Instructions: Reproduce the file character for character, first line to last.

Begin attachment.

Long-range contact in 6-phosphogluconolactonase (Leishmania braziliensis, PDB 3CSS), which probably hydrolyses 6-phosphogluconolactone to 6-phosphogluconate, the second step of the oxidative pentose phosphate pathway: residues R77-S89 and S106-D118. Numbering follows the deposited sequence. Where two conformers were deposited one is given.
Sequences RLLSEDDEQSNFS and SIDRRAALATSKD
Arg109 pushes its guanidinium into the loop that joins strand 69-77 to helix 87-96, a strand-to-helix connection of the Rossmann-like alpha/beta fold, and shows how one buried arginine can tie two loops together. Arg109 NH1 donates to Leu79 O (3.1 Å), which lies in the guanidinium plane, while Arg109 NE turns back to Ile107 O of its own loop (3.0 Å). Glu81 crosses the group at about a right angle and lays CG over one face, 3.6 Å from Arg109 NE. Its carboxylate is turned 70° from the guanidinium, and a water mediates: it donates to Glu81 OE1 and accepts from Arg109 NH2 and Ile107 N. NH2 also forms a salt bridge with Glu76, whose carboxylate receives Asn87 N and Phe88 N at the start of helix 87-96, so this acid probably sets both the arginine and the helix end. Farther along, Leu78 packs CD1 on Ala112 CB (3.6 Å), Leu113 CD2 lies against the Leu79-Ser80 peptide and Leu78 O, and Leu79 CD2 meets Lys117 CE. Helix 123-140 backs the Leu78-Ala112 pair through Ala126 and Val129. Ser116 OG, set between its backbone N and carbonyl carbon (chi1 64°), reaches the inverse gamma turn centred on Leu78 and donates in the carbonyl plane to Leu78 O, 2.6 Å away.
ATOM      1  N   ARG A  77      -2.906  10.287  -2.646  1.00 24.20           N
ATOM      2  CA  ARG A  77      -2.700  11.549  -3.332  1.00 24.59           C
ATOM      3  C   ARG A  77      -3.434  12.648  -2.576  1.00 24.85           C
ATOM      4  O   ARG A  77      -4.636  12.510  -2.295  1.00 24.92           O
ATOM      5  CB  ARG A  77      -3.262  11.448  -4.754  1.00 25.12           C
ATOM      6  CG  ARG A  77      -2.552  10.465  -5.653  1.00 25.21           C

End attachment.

Long-range contact in 6-phosphogluconolactonase (Leishmania braziliensis, PDB 3CSS), which probably hydrolyses 6-phosphogluconolactone to 6-phosphogluconate, the second step of the oxidative pentose phosphate pathway: residues R77-S89 and S106-D118. Numbering follows the deposited sequence. Where two conformers were deposited one is given.
Sequences RLLSEDDEQSNFS and SIDRRAALATSKD
Arg109 pushes its guanidinium into the loop that joins strand 69-77 to helix 87-96, a strand-to-helix connection of the Rossmann-like alpha/beta fold, and shows how one buried arginine can tie two loops together. Arg109 NH1 donates to Leu79 O (3.1 Å), which lies in the guanidinium plane, while Arg109 NE turns back to Ile107 O of its own loop (3.0 Å). Glu81 crosses the group at about a right angle and lays CG over one face, 3.6 Å from Arg109 NE. Its carboxylate is turned 70° from the guanidinium, and a water mediates: it donates to Glu81 OE1 and accepts from Arg109 NH2 and Ile107 N. NH2 also forms a salt bridge with Glu76, whose carboxylate receives Asn87 N and Phe88 N at the start of helix 87-96, so this acid probably sets both the arginine and the helix end. Farther along, Leu78 packs CD1 on Ala112 CB (3.6 Å), Leu113 CD2 lies against the Leu79-Ser80 peptide and Leu78 O, and Leu79 CD2 meets Lys117 CE. Helix 123-140 backs the Leu78-Ala112 pair through Ala126 and Val129. Ser116 OG, set between its backbone N and carbonyl carbon (chi1 64°), reaches the inverse gamma turn centred on Leu78 and donates in the carbonyl plane to Leu78 O, 2.6 Å away.
ATOM      1  N   ARG A  77      -2.906  10.287  -2.646  1.00 24.20           N
ATOM      2  CA  ARG A  77      -2.700  11.549  -3.332  1.00 24.59           C
ATOM      3  C   ARG A  77      -3.434  12.648  -2.576  1.00 24.85           C
ATOM      4  O   ARG A  77      -4.636  12.510  -2.295  1.00 24.92           O
ATOM      5  CB  ARG A  77      -3.262  11.448  -4.754  1.00 25.12           C
ATOM      6  CG  ARG A  77      -2.552  10.465  -5.653  1.00 25.21           C